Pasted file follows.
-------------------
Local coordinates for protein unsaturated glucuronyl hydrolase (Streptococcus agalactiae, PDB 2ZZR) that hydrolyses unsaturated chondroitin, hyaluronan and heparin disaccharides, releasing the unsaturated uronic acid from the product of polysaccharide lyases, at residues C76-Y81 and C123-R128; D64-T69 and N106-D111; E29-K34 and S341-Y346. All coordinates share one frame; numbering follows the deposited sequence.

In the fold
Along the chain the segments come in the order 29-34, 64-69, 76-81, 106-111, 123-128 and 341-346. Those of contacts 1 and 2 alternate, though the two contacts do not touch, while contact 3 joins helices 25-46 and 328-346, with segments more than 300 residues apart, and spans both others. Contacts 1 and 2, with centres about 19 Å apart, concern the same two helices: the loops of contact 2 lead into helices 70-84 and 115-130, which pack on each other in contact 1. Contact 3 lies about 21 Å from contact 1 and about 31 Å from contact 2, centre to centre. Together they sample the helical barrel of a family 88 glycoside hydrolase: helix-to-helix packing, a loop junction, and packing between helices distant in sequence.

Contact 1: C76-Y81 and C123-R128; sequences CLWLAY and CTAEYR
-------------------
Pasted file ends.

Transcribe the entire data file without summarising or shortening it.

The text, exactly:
Local coordinates for protein unsaturated glucuronyl hydrolase (Streptococcus agalactiae, PDB 2ZZR) that hydrolyses unsaturated chondroitin, hyaluronan and heparin disaccharides, releasing the unsaturated uronic acid from the product of polysaccharide lyases, at residues C76-Y81 and C123-R128; D64-T69 and N106-D111; E29-K34 and S341-Y346. All coordinates share one frame; numbering follows the deposited sequence.

In the fold
Along the chain the segments come in the order 29-34, 64-69, 76-81, 106-111, 123-128 and 341-346. Those of contacts 1 and 2 alternate, though the two contacts do not touch, while contact 3 joins helices 25-46 and 328-346, with segments more than 300 residues apart, and spans both others. Contacts 1 and 2, with centres about 19 Å apart, concern the same two helices: the loops of contact 2 lead into helices 70-84 and 115-130, which pack on each other in contact 1. Contact 3 lies about 21 Å from contact 1 and about 31 Å from contact 2, centre to centre. Together they sample the helical barrel of a family 88 glycoside hydrolase: helix-to-helix packing, a loop junction, and packing between helices distant in sequence.

Contact 1: C76-Y81 and C123-R128; sequences CLWLAY and CTAEYR